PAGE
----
• Nexsoma Legal

Gold Plated Construction Contracts and Gold Plated Prices – Where is the Value for Money?

Updated: Mar 12, 2020

Are GCC governments and government agencies obtaining value for money from public private partnership (PPP) programs? One of the key attractions of a PPP scheme is the fact that the government agency procuring the project is not required to make an up front capital payment for the asset. Instead, the private sector project company constructs and finances the construction of the asset. In return, the procuring agency takes responsibility for payment of the service on a monthly basis over a lengthy period of time. These payment begin on completion of construction and can last as long as 20 to 30 years.

Rather than procuring a power and water plant for US$2 billion or a state of the art hospital complex for US$200 million, the same asset can be procured on an amortised payment basis without significant damage to the government’s balance sheet. The payments over the full life of the project may ultimately be greater than the value of an up front lump sum payment, but the amortization, by definition, spreads the procurement costs, thus allowing the procurement of multiple projects at the same time. Provided value for money can be achieved, the longer term higher costs can be justified.

So far, so good. However, the real question is whether additional value for money can be achieved by passing less risk to project companies and their construction contractors? If that can be achieved, will procurement agencies pay less for PPP projects on the basis that a significant portion of the contractor’s risk premium can be removed from the total cost of the project?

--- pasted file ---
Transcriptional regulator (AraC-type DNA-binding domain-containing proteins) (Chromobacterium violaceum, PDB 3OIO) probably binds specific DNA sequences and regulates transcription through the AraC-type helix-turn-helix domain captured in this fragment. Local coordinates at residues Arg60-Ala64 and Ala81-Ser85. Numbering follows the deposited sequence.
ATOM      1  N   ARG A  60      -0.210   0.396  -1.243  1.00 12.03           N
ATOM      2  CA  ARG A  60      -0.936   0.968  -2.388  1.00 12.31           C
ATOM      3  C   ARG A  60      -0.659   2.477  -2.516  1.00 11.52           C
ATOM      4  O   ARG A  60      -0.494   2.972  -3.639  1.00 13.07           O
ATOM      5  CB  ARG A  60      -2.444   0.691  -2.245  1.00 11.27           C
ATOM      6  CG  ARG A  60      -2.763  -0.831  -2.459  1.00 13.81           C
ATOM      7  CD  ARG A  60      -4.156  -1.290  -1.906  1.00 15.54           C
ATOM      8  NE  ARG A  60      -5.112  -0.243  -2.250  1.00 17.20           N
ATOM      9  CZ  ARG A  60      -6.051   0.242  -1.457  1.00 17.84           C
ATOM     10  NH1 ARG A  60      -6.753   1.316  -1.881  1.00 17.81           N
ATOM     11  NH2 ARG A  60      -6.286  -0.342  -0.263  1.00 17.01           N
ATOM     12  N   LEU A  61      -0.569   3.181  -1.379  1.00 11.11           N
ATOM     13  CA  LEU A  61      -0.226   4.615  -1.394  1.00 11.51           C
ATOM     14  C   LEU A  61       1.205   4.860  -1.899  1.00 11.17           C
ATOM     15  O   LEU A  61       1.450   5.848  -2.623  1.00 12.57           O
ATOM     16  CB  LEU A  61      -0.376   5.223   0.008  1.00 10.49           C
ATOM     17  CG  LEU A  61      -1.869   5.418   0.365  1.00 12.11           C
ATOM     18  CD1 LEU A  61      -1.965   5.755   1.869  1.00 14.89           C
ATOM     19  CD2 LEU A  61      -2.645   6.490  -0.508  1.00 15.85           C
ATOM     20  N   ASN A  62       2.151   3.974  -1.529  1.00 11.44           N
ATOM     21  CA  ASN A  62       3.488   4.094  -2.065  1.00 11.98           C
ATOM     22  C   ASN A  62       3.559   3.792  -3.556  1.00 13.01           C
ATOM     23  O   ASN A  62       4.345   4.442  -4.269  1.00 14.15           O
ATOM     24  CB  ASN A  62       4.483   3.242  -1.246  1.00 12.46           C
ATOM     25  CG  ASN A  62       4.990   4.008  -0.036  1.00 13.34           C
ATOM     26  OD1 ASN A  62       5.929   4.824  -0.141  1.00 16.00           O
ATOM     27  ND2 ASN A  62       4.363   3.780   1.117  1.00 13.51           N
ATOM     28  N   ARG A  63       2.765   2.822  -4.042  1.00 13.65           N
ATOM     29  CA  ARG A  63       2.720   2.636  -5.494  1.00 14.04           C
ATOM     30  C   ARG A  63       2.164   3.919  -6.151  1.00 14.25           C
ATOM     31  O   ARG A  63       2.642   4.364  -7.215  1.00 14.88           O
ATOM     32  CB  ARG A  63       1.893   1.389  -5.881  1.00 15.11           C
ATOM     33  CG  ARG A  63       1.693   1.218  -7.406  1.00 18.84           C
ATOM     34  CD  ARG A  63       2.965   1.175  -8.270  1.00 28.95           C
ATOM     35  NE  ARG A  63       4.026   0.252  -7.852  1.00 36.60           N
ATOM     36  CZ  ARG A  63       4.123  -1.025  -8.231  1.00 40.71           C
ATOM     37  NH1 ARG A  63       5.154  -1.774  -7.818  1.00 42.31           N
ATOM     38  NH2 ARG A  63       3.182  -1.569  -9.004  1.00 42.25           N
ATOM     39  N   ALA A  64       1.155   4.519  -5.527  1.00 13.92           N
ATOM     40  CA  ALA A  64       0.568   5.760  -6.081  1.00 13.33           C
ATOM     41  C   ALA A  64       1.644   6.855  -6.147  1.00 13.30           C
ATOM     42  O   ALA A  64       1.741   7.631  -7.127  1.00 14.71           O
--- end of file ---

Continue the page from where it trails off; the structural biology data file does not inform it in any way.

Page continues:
The capital costs of a project derive from the amount that a third party construction contractor will charge the project company. The amount agreed between the project company and construction contractor will be passed into the tariff or unitary charge under the concession agreement on an amortized basis. The contract price of the construction contract will very much depend on the amount of risk the construction contractor assumes under the construction contract. The greater the risk, the higher the contract price. The higher the contract price, the higher the tariff or unitary charge.

The procuring agency will often stipulate, in outline, some of the key risks that the construction contractor is expected to assume. The question is whether contractors are being asked to assume too much risk, particularly were there is, arguably, a remote prospect of the risk materializing.

When the private sector decides to put together a bidding consortium and appoints a construction contractor, there is invariably a tension between the consortium and the construction contractor. The bidding consortium will want to submit a compliant bid with the construction contractor satisfying the minimum requirements of the procuring agency and at the same time quoting the lowest possible price so that the bid is successful. This creates a tension between compliance and competitiveness. The construction contractor will often believe it is being asked to assume too much risk and the bidding consortium will take the view that the quoted contract price is too high. The construction contractor will offer to reduce the price on the basis that the risk burden is lightened, but the bidding consortium will be concerned that a failure to assume the minimum RFP risk requirements will render the bid non-compliant. This creates a real dilemma for the bidding consortium. It wants to satisfy the minimum requirements of the government agency and submit the lowest tariff or unitary charge. The two objectives are mutually exclusive, creating a misalignment and, quite often, a dynamic of mistrust. Even though the consortium’s bid might be successful, the project company and construction contractor run the risk of finding themselves in dispute during the construction period.

The following are five examples where the procuring agencies should ask whether there is in fact a need for the risk to be borne by the construction contractor.

Performance Security

The construction contractor is typically expected to provide forms of security to protect the project company in the event of non-performance by the construction contractor. This typically comprises an advance payment guarantee, performance guarantee, retention guarantee and defect correction guarantee.